Easy question

Discussion in 'Black and White' started by tony_butler, Nov 16, 2001.

  1. Hope one of you experts can help with this. I am currently travelling and want to take a few rolls of B&W. I have a choice of buying TMAX or similar, or a C-41 developing method roll of B&W. After exposure, will these have to be developed quickly or can I wait a few months before developing them commercially at home? Also is there a noticeable difference between the two other than film price and developing cost and method?
    Hope you can help.
    Thanks, Tony
     
  2. This is all theory from reading, not actual use nor tests.

    <p>

    The books say that film is most sensitive to light if it is developed
    right after exposure. Higher speed films seem more subject to this
    effect.

    <p>

    If you're looking to do fine art or other critical work, it might
    matter. For shapshot work, you probably would not notice the
    difference with normal speed films.

    <p>

    Negatives made on standard films probably have a longer life than C-
    41 types, because the resulting images on C-41 are dyes rather than
    metal based.

    <p>

    People who frequently shoot B&W use standard films, I suspect. C-41
    reportedly show grain to a lesser effect, as the dyes mask it. Prints
    from a commercial lab using C-41 B&W materials are likely to come
    back with a color cast, unless custom prints are made.

    <p>

    That said, TMax films require critical processing and fine tuning of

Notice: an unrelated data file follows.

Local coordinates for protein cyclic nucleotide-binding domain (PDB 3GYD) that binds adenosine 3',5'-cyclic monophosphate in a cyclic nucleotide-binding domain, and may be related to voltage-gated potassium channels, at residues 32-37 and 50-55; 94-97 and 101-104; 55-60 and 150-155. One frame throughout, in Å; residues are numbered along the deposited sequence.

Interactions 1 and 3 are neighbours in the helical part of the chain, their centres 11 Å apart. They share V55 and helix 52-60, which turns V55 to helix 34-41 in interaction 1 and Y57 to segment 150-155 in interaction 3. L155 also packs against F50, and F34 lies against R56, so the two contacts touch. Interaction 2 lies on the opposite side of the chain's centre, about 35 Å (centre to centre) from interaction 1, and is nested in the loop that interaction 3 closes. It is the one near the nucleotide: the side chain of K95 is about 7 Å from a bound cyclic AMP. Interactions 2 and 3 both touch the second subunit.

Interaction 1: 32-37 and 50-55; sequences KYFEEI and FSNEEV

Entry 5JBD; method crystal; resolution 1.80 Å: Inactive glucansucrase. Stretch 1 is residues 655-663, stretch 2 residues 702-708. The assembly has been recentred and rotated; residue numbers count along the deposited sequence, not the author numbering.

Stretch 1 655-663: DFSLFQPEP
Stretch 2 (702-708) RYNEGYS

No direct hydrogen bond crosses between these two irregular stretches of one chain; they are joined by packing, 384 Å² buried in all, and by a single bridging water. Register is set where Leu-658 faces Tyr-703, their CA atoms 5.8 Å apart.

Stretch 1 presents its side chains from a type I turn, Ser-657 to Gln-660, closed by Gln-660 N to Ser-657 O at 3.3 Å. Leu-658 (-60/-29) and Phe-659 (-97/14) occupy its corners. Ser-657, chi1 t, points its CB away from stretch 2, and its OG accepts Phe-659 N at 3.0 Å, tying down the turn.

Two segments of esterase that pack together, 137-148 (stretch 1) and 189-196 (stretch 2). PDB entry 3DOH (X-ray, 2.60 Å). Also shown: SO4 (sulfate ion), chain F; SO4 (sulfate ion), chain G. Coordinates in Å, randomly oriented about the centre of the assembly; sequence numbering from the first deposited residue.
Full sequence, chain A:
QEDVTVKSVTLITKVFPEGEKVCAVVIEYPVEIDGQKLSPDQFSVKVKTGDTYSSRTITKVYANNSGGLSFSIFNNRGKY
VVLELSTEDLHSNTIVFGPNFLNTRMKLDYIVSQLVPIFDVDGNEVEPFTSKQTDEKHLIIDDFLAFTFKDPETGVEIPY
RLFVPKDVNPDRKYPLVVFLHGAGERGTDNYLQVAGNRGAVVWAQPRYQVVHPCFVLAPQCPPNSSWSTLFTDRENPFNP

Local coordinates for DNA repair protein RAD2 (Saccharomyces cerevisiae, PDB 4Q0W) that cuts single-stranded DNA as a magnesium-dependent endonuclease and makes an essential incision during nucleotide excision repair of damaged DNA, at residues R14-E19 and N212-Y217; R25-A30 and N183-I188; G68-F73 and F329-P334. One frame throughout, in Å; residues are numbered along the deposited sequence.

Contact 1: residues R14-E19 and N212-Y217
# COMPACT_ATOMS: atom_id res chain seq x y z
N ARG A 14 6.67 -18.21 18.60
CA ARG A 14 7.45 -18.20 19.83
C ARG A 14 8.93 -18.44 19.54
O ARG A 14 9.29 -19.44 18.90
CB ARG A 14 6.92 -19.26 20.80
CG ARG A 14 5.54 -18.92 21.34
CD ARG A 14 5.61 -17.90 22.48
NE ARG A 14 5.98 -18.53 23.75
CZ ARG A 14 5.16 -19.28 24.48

your approach. They aren't the best for casual use. Traditional films
    like Tri-X, Plus-X, HP5+, FP4+, Agfapan, etc., are more tolerant of
    minor processing variations.
     
  3. Tony, I'm a big user of the C-41 B&W films, particularly Ilford
    XP2+. However, the only negative that I've ever found about it is
    that the images definitely deteriorate if they're not developed soon
    after they are made, unless the film is refrigerated. It's easy to
    get C-41 film developed on the road, and that way you won't have to
    expose it to the airport x-rays on the way home. Have a good, safe
    trip. W.
     
  4. While traveling in Europe I shot many rolls of T Max, C-41 Kodak
    400, and C-41 Ilford 400. The results were less than satisfactory
    when it came to the C-41 batch (developed by Kodak). Not awful
    but just a general muddiness to the negs and a definite lack of
    sharpness and latitude. The Ilford, more contrasty than the
    Kodak C-41, was closer to a 'silver film' when it came to a lab
    print on color paper. When I tried to print in my darkroom I found
    these C41 films a bit inflexable. The TMax was great as usual. I
    recommend sticking with the TMax or using the Ilford only if
    necessary. Good luck!
     

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